After the hustle, bustle and excess of Christmas, it's time to welcome in the new year, full of hope an promise.
Out on the farm, the land is still quiet, deep in its Winter slumber. The grass is still in relatively short supply and so the sheep are growing much more slowly. While we keep a close eye on their condition, for us, slower growth and a gentle laying down of fat suits the animal well. At this time of year, our lambs are killed out as Hogget, they will be closer to fifteen months by the time they have finished.
Chickens are having a more difficult time, with shorter days and sunshine in equally as short supply. They are less keen to roam their pastureland and instead spend more time snuggled up together cosy and warm - a little like us at this time of year! It is the most difficult time of the year to rear chicken as they are far more sensitive to cold and wet than the likes of our hardy sheep and native cattle. We will grow them on a couple of extra weeks to ensure they have fully matured.
Our ducks, however, are in good spirits flapping and waddling in muddy puddles. Their thick downy feathers protect them against the northerly chill, unfazed by the slumbering month, they are as busy as ever.
We'll begin to see ewes with rounding stomachs, not like us from too much Christmas excess, but instead ready to bring new life over the next few weeks.
In the kitchen
Wild food and fresh water are in short supply across the land and so it is kind to think of the birds who do so much to help us through the year. We are putting out our homemade fat cakes to keep them well fed through the toughest of months.
Just like our farmyard birds, our own healthy appetites will need nourishment in this inclement weather, there is time for cheaper cuts. Our most favourite recipes for this time of year all require a little patience: Silverside with Guinness & Bacon, Slow Roast Shoulder of Pork, Winter BBQ Oxtail, Osso Buco Alla Pipers Farm.
Fruit comes into play too, with the wonderful Seville Orange making a comeback and brightening a grey January. We'll be making our trusted family recipe for Seville Marmalade, a batch made in January will last us the rest of the year. There is no better time to make our delicious Marmalade Glazed Duck recipe.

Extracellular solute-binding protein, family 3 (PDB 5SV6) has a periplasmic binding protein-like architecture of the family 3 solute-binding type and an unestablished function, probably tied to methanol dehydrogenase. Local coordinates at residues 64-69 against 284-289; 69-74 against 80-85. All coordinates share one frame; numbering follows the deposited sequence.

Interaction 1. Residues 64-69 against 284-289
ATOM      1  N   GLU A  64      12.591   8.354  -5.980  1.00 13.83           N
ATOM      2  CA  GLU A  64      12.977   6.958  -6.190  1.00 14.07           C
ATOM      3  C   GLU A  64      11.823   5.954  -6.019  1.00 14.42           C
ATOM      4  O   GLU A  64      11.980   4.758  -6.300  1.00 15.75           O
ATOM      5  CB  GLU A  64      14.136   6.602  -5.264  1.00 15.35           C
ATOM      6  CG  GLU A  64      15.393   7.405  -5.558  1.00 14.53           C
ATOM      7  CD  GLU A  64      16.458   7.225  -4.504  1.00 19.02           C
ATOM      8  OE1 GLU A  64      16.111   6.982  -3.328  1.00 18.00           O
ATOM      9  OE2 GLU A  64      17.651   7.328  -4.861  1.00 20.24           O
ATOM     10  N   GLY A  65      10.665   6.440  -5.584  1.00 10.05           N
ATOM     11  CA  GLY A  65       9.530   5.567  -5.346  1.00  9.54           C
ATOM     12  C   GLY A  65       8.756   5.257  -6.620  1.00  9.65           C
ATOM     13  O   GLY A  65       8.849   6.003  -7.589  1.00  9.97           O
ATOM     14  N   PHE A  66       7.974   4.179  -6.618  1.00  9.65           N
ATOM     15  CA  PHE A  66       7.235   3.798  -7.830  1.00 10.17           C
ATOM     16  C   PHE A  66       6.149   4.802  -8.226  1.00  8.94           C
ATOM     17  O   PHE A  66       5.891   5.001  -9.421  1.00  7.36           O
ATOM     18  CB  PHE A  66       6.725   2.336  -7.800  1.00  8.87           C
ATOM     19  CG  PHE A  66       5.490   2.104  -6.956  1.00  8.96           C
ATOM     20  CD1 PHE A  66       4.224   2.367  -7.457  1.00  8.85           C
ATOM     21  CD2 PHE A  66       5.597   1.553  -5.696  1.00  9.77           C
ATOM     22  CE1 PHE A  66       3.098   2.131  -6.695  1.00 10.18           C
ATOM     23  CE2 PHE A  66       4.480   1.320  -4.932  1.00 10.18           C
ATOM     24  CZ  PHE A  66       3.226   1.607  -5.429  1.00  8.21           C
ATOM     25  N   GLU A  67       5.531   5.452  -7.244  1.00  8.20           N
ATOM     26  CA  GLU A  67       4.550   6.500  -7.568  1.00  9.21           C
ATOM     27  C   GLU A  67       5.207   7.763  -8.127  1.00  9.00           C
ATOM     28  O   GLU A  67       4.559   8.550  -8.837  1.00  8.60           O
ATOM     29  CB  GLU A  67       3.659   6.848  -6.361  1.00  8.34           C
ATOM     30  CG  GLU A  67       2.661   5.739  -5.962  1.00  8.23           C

What's in season this month
In the veg patch: Kale, kohlrabi, leeks, cabbage, cauliflower, carrot, and swede.
In the store: Apples, pears, onions, parsnips, and squash.
In the fruit bowl: Blood orange and Seville orange.
In the wild: Venison, duck, pheasant, woodcock, and hare.
On the farm: Red Ruby Beef, Parkland Venison and Properly Free Range Duck
Notable dates in January
1st January - New Years Day
A blustery walk is in need to blow away the cobwebs of the previous years excess. Many of you will eat beef on this day, a rib, a sirloin or a topside will do, along with a glass of red or the bubbly remaining from Christmas. There will be a cracker or two left over for Christmas to pull, and plenty of candlelight to celebrate the start of a new dawn.
5th January - Twelfth Night
Down come the tree and the wreath as we pack away the baubles for another year. Twelfth Night is celebrated more vigorously by our neighboring countries such as France, who mark the day with a rather delicious dessert, a Galette Des Rois. You can find this delicacy in many beautiful artisan bakeries across the country. The cake is a combination between a frangipani, Bakewell and puff pastry patisserie, often encasing a good luck charm.
In rural England, you may see wassail parties marked on this day. Wassail is a ritual where locals gather to ask the Gods for a good apple harvest. The villagers form a circle around the largest apple tree, hang pieces of toast soaked in cider in the branches for the robins, who represent the 'good spirits' of the tree. A shotgun is sometimes fired overhead to scare away evil spirits and the group sings, the following ditty:
"Old Apple tree, old apple tree;
We've come to wassail thee;
To bear and to bow apples enow;
Hats full, caps full, three bushel bags full;
Barn floors full and a little heap under the stairs"
7th January - Plough Monday
Plough Monday marks the start of the agricultural year. While local practices may vary, Plough Monday is generally the first Monday after Twelfth Day (Epiphany). The day traditionally saw the resumption of work after the Christmas period.
The customs observed on Plough Monday varied by region, but a common feature to a lesser or greater extent was for a plow to be hauled from house to house in a procession, collecting money. Plough Pudding, a boiled suet pudding, containing meat and onions would traditionally have been eaten on Plough Monday.
25th January - Burns Night
A wonderful Scottish celebration of one of it's most beloved sons poet Robert Burns. Of course, Scottish Whisky is in full flow, and guests will enjoy a traditional feast of Haggis, tatties, and neeps.
The evening often begins with the sounding of a bagpipe and an address to all the guests who gather in await of a night of feasting:
"Some hae meat an canna eat,
And some wad eat that want it;
But we hae meat, and we can eat,
And sae the Lord be thankit"